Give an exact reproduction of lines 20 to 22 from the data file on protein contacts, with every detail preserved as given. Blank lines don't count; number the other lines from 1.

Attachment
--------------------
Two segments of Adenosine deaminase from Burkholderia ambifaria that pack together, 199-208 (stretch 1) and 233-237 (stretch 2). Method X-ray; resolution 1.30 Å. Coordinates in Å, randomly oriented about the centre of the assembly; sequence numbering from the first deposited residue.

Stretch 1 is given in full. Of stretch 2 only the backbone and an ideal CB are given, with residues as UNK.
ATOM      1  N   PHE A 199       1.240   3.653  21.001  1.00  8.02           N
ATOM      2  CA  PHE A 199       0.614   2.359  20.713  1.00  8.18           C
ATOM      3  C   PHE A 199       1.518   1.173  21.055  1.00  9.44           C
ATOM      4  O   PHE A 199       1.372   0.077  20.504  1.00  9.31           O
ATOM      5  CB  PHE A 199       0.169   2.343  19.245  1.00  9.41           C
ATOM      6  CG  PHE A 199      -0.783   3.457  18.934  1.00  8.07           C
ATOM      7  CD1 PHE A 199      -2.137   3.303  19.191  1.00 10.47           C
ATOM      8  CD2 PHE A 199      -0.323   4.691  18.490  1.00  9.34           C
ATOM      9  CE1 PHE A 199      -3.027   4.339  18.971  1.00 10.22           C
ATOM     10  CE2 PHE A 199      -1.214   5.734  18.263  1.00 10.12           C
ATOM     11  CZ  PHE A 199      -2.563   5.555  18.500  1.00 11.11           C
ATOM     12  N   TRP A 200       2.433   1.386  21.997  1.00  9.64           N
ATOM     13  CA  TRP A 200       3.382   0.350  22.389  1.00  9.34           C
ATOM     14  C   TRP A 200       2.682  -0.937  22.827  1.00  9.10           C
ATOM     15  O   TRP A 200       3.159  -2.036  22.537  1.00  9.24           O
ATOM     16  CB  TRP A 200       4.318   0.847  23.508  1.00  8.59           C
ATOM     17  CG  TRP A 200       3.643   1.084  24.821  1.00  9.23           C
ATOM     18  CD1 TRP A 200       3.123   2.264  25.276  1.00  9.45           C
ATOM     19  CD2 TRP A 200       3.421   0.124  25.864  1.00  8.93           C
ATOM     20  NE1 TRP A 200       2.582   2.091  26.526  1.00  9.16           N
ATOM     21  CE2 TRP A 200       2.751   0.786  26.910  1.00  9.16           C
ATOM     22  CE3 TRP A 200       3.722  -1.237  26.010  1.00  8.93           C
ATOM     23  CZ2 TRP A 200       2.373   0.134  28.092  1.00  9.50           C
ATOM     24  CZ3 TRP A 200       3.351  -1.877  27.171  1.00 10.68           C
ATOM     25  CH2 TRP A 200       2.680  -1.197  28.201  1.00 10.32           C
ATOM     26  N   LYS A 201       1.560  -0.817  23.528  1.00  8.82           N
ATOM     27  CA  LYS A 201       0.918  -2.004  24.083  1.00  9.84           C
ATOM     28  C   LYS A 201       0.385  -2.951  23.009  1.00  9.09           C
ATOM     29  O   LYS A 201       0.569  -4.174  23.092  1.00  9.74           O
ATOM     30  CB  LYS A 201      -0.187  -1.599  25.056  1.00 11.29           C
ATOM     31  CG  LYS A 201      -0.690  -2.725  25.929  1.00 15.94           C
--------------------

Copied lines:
ATOM     18  CD1 TRP A 200       3.123   2.264  25.276  1.00  9.45           C
ATOM     19  CD2 TRP A 200       3.421   0.124  25.864  1.00  8.93           C
ATOM     20  NE1 TRP A 200       2.582   2.091  26.526  1.00  9.16           N